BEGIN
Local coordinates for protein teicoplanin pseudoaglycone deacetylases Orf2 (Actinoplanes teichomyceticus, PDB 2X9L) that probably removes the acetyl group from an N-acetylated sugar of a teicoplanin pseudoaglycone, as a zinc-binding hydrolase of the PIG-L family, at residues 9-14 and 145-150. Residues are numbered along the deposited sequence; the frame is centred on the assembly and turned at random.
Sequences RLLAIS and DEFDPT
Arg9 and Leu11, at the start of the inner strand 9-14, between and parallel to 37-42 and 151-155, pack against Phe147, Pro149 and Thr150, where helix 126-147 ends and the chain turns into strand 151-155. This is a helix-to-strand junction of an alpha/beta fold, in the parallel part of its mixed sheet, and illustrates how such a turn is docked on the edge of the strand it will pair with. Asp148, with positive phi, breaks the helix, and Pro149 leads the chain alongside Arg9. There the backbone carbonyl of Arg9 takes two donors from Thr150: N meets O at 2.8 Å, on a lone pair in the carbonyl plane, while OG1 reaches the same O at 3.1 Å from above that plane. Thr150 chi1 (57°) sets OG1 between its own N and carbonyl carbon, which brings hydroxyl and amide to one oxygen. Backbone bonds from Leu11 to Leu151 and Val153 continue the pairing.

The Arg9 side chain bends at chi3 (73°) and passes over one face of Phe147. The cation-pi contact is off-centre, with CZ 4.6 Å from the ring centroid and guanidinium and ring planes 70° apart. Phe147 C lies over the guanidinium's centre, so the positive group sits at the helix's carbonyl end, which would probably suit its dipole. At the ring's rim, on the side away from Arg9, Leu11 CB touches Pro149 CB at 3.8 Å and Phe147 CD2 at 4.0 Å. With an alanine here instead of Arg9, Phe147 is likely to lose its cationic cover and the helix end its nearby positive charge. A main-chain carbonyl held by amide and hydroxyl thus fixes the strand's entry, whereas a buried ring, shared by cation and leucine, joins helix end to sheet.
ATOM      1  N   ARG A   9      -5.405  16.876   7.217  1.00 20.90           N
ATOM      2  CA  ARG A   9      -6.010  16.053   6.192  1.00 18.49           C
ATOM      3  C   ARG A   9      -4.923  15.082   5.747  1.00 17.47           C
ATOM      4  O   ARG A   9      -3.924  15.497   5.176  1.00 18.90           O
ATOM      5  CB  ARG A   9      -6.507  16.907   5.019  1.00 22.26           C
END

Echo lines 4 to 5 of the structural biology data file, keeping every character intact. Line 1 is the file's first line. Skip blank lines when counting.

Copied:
The Arg9 side chain bends at chi3 (73°) and passes over one face of Phe147. The cation-pi contact is off-centre, with CZ 4.6 Å from the ring centroid and guanidinium and ring planes 70° apart. Phe147 C lies over the guanidinium's centre, so the positive group sits at the helix's carbonyl end, which would probably suit its dipole. At the ring's rim, on the side away from Arg9, Leu11 CB touches Pro149 CB at 3.8 Å and Phe147 CD2 at 4.0 Å. With an alanine here instead of Arg9, Phe147 is likely to lose its cationic cover and the helix end its nearby positive charge. A main-chain carbonyl held by amide and hydroxyl thus fixes the strand's entry, whereas a buried ring, shared by cation and leucine, joins helix end to sheet.
ATOM      1  N   ARG A   9      -5.405  16.876   7.217  1.00 20.90           N